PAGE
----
Since the decision, we know that, at least in some cases, CERB payments have been required to be paid back, which would negate one of the reasons for the court's decision in Hogan. In light of this, there is presumably room for an employee to argue that the CERB payments received should not be deducted in those cases. Ultimately, it seems a court's decision will hinge on whether not deducting the payment will result in a windfall to the employee.
Takeaways for employers
In light of the court's decision in Hogan, when assessing or negotiating an appropriate severance package, an employer should weigh the amount of CERB, if any, that was received by the employee. There is a direct impact that CERB could have in an award for damages and this information should be actively sought from employees disputing their severance packages or making claims of wrongful dismissal during the pandemic era.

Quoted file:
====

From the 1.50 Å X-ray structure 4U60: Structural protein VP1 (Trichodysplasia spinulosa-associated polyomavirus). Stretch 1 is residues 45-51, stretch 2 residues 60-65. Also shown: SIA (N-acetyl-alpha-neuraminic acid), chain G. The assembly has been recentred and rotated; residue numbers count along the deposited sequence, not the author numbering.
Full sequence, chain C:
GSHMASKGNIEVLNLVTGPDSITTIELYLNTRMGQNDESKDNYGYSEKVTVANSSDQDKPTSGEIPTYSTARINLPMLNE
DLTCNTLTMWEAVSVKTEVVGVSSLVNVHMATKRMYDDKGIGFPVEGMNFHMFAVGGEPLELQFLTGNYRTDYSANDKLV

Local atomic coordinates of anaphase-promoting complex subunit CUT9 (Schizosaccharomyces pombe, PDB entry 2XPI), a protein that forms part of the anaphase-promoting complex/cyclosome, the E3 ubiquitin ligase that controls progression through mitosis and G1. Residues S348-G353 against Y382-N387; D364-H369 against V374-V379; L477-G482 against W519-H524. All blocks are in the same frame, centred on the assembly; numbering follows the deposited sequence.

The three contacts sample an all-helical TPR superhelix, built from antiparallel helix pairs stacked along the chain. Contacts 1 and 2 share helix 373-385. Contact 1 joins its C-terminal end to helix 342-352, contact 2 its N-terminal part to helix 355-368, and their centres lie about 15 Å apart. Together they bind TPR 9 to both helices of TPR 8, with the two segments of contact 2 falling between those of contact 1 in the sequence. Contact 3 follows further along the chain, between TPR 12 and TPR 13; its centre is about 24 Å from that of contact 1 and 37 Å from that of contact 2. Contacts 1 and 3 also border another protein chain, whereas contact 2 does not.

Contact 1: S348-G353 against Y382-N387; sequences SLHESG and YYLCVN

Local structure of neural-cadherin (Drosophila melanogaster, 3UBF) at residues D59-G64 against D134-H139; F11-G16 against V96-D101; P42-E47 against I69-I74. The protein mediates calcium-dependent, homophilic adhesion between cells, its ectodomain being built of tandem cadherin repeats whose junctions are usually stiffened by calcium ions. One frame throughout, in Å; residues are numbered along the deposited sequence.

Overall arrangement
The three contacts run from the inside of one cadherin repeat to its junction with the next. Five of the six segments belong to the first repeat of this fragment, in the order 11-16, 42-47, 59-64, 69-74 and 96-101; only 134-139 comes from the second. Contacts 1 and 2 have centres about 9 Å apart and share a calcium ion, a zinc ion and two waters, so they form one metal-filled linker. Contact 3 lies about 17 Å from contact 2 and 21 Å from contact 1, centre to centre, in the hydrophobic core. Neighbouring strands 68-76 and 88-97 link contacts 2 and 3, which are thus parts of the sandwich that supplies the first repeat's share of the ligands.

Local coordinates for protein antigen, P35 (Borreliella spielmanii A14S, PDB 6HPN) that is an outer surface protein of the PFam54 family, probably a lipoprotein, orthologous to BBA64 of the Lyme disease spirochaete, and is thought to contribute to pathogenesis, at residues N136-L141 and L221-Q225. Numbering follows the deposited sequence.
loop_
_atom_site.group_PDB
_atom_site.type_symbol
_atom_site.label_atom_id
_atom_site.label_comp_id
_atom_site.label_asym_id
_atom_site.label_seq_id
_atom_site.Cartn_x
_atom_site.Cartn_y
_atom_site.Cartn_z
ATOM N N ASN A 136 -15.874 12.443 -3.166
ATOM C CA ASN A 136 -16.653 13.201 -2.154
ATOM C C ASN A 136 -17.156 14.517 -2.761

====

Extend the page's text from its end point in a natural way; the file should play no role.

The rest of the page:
Regardless of what a court ultimately decides on the issue of CERB, two things are certain in B.C.: first, CERB payments are now a relevant and possibly important consideration for employers when assessing severance packages; second, if the severance award is disputed, there is a prima facie presumption that CERB should be deducted from any damages award.
Melanie Samuels is a partner with Singleton Reynolds in Vancouver and is chair of the firm’s Employment and Labour Group. Harpreet Dosanjh is a senior associate with Singleton Reynolds in Vancouver and is a member of the firm’s Commercial Business, Construction and Infrastructure, and Insurance law Practice Groups.